NASA Marshall Team Delivers Tiny, Powerful ‘Lunar Flashlight’ Propulsion System

From NASA.gov

Daniel Cavender, lunar flashlight manager at NASA’s Marshall Space Flight Center in Huntsville, Alabama, shows off the CubeSat to investigate the dark surface of the Moon’s south pole. Marshall led the team responsible for developing the Lunar Flashlight propulsion system.
Credits: NASA

Engineers at NASA’s Marshall Space Flight Center in Huntsville, Alabama have built some of the biggest rocket engines ever to light up the icy expanses of space. Now, Marshall and his business partners have delivered one of the smallest propulsion systems in its history, designed to help propel an upcoming NASA mission to shed new light on the Moon’s south pole – in search of a much more useful type of ice cream.

Lunar Flashlight, no bigger than a briefcase, is an innovative, low-cost CubeSat developed and maintained by NASA’s Jet Propulsion Laboratory in Southern California. As the spacecraft orbits the Moon, its near-infrared lasers will illuminate the permanently shadowed surface of the lunar pole, while its onboard reflectometer will measure surface reflection and composition to identify large deposits of ice.

Scheduled to launch later in 2022 via a SpaceX Falcon 9 rocket, Lunar Flashlight will search for water ice on the lunar surface, which could be collected and purified for drinking water or converted into breathable oxygen or even fuel for life. rocket.

NASA is looking for lunar ice deposits to answer long-standing questions about the composition, quantity, and distribution of frozen water on the Moon. The mission will help determine where it exists on the surface – and if there is enough to support future lunar colonies and to power advanced lunar habitats and laboratories.

The Lunar Flashlight propulsion system was accelerated for design, manufacturing and testing in July 2019. “We had to reduce the propulsion technology to something that could fit in a backpack, but with the same challenges as larger propulsion systems,” said Daniel Cavender, project manager at Marshall. “This has been facilitated by our strategic investments in small satellite propulsion technologies over the past few years.”

The work has also benefited from new partnerships with industry and academia. Marshall led the design of the compact propulsion system and oversaw hardware development at its in-house facilities and at Plasma Processes LLC of Huntsville and Flight Works of Irvine, California. Researchers from the Space Systems Design Laboratory at the Georgia Institute of Technology in Atlanta built the fuel tank and electrical controller and led system integration and testing.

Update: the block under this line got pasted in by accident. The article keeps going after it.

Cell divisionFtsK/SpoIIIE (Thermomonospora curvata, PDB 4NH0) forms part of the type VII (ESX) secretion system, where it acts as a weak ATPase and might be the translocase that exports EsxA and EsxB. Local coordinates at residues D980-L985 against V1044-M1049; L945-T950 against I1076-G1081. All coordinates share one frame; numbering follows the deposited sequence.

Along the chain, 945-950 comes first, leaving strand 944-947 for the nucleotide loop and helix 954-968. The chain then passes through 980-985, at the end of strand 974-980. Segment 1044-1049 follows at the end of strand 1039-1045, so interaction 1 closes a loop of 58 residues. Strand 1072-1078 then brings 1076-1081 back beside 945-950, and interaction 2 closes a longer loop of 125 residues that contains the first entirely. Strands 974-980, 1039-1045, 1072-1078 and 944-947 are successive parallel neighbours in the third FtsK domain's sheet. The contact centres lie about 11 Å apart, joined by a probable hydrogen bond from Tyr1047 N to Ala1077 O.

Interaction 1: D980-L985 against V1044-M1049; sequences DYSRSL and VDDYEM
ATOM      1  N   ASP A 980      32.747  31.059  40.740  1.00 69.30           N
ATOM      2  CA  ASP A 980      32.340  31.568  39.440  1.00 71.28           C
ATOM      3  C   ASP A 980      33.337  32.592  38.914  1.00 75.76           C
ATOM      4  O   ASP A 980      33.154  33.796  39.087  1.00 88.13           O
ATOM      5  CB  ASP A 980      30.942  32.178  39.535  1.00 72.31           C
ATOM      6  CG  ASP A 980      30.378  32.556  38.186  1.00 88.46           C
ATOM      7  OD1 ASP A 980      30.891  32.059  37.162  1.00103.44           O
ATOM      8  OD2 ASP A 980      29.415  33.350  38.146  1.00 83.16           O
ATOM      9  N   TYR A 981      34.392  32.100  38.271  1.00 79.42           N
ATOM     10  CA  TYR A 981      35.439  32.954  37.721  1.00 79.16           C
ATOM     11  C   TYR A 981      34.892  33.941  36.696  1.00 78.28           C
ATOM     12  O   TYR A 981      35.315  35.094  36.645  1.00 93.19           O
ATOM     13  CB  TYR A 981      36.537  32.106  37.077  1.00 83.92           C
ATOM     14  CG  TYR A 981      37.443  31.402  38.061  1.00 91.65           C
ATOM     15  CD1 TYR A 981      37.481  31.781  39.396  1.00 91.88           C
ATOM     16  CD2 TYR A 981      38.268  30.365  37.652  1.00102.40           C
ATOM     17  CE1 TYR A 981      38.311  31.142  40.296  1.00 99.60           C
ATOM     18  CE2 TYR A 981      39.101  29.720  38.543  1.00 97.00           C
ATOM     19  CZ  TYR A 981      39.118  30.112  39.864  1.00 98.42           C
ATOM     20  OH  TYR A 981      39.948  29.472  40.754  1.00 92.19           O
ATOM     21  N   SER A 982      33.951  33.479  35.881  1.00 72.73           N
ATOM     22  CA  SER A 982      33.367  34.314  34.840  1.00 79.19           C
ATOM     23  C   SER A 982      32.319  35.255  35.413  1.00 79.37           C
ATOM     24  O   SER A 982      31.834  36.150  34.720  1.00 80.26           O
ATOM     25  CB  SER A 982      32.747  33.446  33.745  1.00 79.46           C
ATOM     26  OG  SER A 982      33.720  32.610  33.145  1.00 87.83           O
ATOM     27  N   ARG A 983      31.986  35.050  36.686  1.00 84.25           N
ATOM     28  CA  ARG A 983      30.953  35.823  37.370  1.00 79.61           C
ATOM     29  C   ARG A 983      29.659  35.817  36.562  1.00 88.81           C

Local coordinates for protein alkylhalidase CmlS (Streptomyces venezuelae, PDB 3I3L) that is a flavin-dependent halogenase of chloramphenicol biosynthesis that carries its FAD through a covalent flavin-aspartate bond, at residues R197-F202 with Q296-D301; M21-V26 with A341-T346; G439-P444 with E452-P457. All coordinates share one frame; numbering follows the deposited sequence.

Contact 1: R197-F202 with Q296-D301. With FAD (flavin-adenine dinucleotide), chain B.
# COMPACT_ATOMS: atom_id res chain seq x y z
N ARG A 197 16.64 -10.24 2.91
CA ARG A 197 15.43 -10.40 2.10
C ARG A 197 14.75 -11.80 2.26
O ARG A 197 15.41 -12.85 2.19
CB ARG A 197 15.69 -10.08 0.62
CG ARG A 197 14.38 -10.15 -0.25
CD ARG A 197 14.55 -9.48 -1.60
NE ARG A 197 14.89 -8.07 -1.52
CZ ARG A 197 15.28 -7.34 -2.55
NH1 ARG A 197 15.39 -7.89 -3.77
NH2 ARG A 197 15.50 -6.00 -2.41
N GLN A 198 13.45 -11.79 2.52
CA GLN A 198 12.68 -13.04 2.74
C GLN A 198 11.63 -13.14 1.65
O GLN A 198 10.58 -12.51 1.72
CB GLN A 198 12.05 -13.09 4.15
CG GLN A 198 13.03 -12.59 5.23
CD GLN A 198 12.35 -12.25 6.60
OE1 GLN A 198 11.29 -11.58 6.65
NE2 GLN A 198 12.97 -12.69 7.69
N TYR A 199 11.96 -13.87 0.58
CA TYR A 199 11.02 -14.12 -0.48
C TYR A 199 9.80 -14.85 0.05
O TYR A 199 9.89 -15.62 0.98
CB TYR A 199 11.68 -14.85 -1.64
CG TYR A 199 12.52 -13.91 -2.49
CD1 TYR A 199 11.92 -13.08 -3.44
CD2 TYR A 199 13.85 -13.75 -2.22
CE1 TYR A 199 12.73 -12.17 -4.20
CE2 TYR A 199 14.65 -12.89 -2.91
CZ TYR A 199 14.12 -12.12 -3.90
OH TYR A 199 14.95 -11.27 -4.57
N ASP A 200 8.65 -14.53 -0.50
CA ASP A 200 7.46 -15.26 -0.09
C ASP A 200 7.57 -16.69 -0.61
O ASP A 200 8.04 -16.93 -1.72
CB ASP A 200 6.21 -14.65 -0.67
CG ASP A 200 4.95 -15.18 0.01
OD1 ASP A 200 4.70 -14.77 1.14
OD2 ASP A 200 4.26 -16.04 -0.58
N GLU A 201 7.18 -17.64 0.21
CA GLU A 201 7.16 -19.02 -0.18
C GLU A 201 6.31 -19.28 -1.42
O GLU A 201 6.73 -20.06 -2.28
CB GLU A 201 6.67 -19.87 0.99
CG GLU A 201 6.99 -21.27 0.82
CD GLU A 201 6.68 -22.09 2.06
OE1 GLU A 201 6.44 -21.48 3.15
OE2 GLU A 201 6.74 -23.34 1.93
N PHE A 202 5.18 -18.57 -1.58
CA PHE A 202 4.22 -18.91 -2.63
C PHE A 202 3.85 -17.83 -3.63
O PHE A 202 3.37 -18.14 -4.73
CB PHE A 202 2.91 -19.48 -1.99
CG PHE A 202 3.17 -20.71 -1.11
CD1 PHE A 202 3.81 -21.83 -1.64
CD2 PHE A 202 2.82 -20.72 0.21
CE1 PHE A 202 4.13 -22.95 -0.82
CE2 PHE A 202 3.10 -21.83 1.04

The tiny craft is powered by a chemical monopropellant — a fuel capable of burning on its own without a separate oxidizer — known as Advanced Spacecraft Energetic Non-Toxic, or ASCENT. Developed by the Air Force Research Laboratory and first tested on NASA’s Green Propellant Infusion mission, which ended in 2020, ASCENT is a low-toxic “green” alternative to conventional hydrazine monpropellant .

“CubeSats like this are ideal tools for demonstrating new technologies while enabling compelling science and exploration,” Cavender said. “They have a relatively short design life cycle and modest cost, but the scientific return can be enormous.”

Beyond the obvious value of finding drinking water for astronauts, the ability to convert lunar water ice into hydrogen and oxygen – the basic requirements for making rocket fuel – could help establish a permanent fuel depot on the Moon, enabling lunar launches of future deep space missions to Mars and other destinations.

“The mission will demonstrate our ability to use powerful and compact propulsion CubeSats for a variety of science missions to the Moon and across the Solar System,” Cavender said. “It’s a game-changing capability for planetary exploration and science.”

Marshall delivered the propulsion system to the Jet Propulsion Laboratory in May 2021 for spacecraft integration. Lunar Flashlight will return to Marshall to refuel before being transported to NASA’s Kennedy Space Center in Florida to be launched as a secondary payload on the same rocket as Intuitive Machines’ first mission as part of the NASA’s Commercial Lunar Payload Services initiative. Once launched, Lunar Flashlight will take about six months to reach the Moon, where it will achieve polar orbit and begin its two-month primary mission.

Selected by NASA’s Artemis Campaign Development Division in 2014, the Lunar Flashlight CubeSat mission is funded by NASA’s Small Spacecraft Technology program, part of the agency’s Space Technology Missions Directorate, through a NASA Small Business Innovation Research Grant. Dr. Barbara Cohen, a researcher at NASA’s Goddard Space Flight Center in Greenbelt, Maryland, is its measurement manager.

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